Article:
Thank The Farmers

Mission4Milk are proud to house a guest article by Sian Mercer of My Rural Tribe.

  • by Sian Mercier

Thank The Farmers

Who would have thought that a virus in China could, within a few short weeks, bring the world to its knees? But it has.

We went along with ‘normal’ life, looking on from afar as China shut down, and some UK businesses had to reduce work hours as parts weren’t coming in.

And look at us now! By March we realised that China was not alone and that virus was spreading and spreading fast! And life as we knew it was no more…..

We have seen great praise going to the NHS, front line workers doing their best to keep people alive, alive in a medical sense. We’d like to take this opportunity to thank them for all of their hard work! We’d also like to thank the farmers and processors for keeping us alive with food. 

I truly believe that Covid-19 is a message from mother nature, to show us that we need to start treating the earth better, to show that if we poison it with chemicals, viruses will mutate and there will be those that will be unable to defend themselves from it.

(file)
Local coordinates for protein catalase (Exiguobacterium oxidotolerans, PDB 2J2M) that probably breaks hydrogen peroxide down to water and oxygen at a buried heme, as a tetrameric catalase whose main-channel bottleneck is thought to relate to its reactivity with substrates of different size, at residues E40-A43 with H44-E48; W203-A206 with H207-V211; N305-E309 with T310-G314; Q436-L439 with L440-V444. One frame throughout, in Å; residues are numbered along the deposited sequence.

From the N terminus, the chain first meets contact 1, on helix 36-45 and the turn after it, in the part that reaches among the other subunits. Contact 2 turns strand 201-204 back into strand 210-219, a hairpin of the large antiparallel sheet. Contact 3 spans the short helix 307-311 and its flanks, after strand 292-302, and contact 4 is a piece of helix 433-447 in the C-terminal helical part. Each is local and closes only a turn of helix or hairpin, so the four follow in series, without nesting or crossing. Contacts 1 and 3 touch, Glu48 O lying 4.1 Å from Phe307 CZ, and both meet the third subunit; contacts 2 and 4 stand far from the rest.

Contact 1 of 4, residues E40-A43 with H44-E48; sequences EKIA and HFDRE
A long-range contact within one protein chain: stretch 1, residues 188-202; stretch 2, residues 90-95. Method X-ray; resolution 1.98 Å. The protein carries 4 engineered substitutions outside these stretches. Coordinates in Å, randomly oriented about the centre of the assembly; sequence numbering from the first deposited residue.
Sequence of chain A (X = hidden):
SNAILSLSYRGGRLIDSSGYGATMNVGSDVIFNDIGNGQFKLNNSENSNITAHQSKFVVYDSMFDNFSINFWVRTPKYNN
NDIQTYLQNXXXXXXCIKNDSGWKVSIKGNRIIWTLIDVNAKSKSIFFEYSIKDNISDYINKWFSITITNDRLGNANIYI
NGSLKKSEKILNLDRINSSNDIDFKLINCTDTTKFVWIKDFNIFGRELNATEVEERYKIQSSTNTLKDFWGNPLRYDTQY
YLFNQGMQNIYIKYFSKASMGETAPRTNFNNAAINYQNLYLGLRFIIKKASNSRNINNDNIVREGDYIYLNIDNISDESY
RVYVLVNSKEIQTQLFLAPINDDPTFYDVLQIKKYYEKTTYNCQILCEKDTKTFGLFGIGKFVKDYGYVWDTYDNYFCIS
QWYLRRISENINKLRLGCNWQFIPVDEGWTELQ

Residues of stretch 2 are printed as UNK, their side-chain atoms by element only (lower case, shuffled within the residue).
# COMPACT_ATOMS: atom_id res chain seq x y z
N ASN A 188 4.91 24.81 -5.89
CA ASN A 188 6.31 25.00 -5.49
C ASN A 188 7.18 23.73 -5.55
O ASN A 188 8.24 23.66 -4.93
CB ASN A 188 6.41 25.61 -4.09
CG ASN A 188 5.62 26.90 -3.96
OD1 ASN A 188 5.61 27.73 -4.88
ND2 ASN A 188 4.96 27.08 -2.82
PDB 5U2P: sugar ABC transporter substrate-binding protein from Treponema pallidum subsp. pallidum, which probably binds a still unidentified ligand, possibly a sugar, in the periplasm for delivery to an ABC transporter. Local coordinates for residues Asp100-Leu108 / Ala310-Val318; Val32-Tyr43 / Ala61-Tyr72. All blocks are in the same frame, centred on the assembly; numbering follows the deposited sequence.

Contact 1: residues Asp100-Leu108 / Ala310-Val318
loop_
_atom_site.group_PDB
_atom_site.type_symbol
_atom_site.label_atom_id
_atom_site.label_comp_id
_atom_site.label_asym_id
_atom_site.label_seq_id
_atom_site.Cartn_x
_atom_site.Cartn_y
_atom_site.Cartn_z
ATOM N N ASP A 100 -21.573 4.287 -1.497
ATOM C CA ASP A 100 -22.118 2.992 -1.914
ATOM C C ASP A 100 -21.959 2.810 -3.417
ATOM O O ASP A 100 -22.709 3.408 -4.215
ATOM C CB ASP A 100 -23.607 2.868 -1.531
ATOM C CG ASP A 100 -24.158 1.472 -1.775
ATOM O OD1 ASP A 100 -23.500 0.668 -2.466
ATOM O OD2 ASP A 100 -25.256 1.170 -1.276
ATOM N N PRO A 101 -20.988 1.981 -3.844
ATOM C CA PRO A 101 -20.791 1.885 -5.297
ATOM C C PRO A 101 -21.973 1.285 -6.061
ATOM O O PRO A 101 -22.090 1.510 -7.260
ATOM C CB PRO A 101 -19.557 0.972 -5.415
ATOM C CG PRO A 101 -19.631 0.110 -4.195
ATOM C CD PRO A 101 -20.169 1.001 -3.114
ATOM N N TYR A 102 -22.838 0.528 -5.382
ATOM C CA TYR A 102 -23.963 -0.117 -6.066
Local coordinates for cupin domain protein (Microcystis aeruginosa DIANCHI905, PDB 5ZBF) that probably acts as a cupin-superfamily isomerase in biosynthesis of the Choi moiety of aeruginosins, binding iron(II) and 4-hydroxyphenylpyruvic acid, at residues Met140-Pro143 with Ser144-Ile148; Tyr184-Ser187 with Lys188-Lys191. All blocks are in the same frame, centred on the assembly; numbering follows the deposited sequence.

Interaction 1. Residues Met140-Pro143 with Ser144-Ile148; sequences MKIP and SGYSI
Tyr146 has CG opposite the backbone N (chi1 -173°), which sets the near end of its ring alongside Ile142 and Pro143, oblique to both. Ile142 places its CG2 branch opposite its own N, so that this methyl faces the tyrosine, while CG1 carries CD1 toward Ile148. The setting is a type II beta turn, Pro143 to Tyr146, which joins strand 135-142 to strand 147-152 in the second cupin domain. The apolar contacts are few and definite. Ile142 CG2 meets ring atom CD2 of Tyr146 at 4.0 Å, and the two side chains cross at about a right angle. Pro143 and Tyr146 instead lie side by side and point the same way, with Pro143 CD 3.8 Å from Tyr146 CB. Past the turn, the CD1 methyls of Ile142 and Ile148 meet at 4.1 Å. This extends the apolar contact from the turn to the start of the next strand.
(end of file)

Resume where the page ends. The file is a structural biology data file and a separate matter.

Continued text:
It has shown up at a time when our lives were so busy, people were becoming unconnected from themselves, their families, friends and communities.  Mud was being slung, handbags at dawn, lies, insults and propaganda being thrown around like a football in the playground… but CV19 has made us STOP and slow down and take a hard look at what is important to life as we know it, and the thing is, it comes back to what it always has been and always should be for humans and animals alike, food (& water), shelter and community.  The 3 basics of survival.  That’s it.